6 Things You Need to Stop Asking HR For


When the HR department I work at got a new boss a number of years ago, one of her first official acts was to put a copy of an article entitled Why We Hate HR into each of our mailboxes. Honestly, it stung, but some of the author's issues with HR were understandable.

Human Resources can be an odd place to work, because it's sort of in the middle — between management and staff. HR doesn't plan or direct the vision of the company; it coordinates the administrative functions. Management often uses HR as a sort of an enforcer, or a gatekeeper, which can lead to negative impressions. Truth be told, though, most of us in HR are there because we do want to help support the inner workings of our organization. Here are six instances, however, when they simply cannot help you.

1. HR Cannot Help You Get the Job You Want

That's not HR's function. While Human Resources is responsible for recruiting and screening, the actual interview and hiring decisions are usually made by managers. Human Resources can, however, help you figure out which jobs you may be qualified for, accept your application, screen it, check references, and put it on a list for the hiring manager. Any additional "help" to you would likely interfere with a fair hiring process — and that's plain unfair to others.

2. HR Cannot Help You Get a Promotion

We don't doubt that you deserve a promotion, or that you're the best candidate, but again, that's up to a manager. If you have been an exemplary employee, though, we can help you demonstrate that to your hiring manager with copies of performance reviews, records of attendance, records of training, and the like.

3. HR Does Not Give Out Raises

Yes, you have been here a long time. Yes, you are terrific. Yes, you absolutely do deserve a raise. But no: we don't give them out. At the risk of sounding like a broken record, that's a management decision. HR can implement raises, but another level has to make that decision. We also keep an eye on the industry to make sure our company's pay is competitive, and the recruiters speak up when it's not.

4. HR Does Not Determine How Much Leave You Get

We just track those hours — we don't decide how many you receive. That's a company decision, or in some cases, decided upon through collective bargaining. When employees need to take leave, I can honestly say we do our best (above and beyond) to find whatever we can. We all have families, too, so there is a great deal of empathy. Every HR department I have worked in has been extremely creative with coming up with a patchwork of vacation, sick, comp time, flex time, family leave, temporary disability, shared leave, and leave without pay.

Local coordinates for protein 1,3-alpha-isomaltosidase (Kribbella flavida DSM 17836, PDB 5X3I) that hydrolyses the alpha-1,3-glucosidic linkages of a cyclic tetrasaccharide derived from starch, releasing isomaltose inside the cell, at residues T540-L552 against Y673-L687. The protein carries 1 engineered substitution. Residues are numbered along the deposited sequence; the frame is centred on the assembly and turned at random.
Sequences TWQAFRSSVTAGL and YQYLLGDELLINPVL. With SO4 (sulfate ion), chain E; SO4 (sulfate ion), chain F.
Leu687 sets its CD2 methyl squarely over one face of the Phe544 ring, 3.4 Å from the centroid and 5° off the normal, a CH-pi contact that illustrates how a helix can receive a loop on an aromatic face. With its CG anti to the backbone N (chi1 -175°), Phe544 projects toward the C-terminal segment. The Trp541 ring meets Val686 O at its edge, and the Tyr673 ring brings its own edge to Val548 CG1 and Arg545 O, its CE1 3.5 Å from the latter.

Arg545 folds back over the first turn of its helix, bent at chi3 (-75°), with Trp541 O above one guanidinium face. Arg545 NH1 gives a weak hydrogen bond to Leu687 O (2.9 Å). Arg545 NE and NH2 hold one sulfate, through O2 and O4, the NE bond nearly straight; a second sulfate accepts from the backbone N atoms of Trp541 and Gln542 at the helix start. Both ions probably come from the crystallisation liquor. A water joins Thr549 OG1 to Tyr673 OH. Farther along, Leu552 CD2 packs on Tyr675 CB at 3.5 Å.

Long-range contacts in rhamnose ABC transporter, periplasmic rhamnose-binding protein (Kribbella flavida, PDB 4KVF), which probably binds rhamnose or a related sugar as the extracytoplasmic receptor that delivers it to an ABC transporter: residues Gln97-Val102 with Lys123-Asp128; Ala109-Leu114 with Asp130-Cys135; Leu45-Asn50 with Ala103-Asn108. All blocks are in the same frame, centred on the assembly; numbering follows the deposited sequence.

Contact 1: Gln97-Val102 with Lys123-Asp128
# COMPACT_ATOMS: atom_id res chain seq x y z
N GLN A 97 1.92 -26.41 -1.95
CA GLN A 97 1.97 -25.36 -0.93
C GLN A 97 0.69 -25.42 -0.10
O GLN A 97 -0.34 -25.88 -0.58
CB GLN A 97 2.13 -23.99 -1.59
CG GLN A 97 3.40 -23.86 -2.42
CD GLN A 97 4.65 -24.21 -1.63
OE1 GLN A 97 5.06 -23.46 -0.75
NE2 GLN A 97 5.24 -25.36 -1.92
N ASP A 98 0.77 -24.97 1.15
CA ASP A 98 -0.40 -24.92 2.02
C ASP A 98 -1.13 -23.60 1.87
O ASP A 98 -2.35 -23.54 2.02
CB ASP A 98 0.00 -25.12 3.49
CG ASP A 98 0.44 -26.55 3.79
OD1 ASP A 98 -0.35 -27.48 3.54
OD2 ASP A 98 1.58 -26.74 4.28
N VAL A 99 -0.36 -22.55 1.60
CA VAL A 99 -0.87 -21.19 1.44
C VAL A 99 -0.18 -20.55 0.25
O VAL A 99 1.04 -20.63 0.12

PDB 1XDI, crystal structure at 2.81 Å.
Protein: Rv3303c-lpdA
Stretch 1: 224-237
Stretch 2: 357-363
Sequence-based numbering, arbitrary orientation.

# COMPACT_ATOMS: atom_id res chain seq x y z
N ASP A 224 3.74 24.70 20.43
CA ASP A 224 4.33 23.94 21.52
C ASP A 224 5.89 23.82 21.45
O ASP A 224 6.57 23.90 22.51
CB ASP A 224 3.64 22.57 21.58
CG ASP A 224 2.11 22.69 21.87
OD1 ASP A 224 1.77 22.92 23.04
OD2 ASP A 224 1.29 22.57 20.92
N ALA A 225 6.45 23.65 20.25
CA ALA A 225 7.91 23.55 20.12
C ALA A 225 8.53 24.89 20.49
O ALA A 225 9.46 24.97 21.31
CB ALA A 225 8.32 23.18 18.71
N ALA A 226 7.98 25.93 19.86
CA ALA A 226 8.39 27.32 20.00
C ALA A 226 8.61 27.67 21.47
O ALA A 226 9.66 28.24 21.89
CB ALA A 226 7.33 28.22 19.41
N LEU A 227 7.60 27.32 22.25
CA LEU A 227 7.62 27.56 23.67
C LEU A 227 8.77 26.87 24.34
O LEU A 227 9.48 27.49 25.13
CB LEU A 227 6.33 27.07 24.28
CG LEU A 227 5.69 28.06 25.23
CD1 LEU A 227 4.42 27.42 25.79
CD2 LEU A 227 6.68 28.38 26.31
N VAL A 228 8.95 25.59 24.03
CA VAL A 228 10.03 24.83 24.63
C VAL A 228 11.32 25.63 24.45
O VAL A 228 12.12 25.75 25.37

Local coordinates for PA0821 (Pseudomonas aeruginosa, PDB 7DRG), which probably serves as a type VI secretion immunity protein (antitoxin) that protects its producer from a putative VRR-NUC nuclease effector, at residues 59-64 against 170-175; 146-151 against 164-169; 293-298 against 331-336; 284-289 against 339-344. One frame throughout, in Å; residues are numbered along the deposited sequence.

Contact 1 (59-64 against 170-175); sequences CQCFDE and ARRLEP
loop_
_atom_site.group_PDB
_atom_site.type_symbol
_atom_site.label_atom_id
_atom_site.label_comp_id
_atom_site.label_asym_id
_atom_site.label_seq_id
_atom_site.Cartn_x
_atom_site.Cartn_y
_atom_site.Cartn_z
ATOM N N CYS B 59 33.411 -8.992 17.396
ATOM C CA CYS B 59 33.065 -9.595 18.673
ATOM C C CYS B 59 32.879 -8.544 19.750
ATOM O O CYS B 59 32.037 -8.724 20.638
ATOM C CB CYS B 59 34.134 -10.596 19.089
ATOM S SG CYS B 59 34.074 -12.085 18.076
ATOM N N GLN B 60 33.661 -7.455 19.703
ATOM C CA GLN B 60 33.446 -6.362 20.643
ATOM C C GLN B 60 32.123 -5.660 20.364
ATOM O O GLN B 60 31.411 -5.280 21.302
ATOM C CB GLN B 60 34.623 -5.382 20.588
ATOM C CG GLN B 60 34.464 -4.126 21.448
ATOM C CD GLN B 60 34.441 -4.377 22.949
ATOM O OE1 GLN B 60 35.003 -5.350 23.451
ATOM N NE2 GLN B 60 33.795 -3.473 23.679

5. HR Does Not Determine Benefits

We understand that you want and need them, and if they are available to you, we'll help you sign up for them. A little personal responsibility comes into play here, and I wish I had a nickel for every person who missed a health insurance open enrollment period or never returned forms. If employees don't respond to phone calls or emails, there is only so much the benefits people can do.

6. HR May Not Provide the Training You Need

In difficult financial times, training is often on the "cut" list, and we may not have the funds to provide what you need. Much of the training funds available have to be used for mandatory training, and not anything above and beyond.

That doesn't mean that HR won't help you, though. Check with your HR training person. They will likely be happy to search and find what you need, either at local colleges, universities or private training programs, or via the Internet. We will also help you put together a job shadowing experience, find you a mentor, or a preceptor.

In what ways is your company's HR department a friend or a foe?

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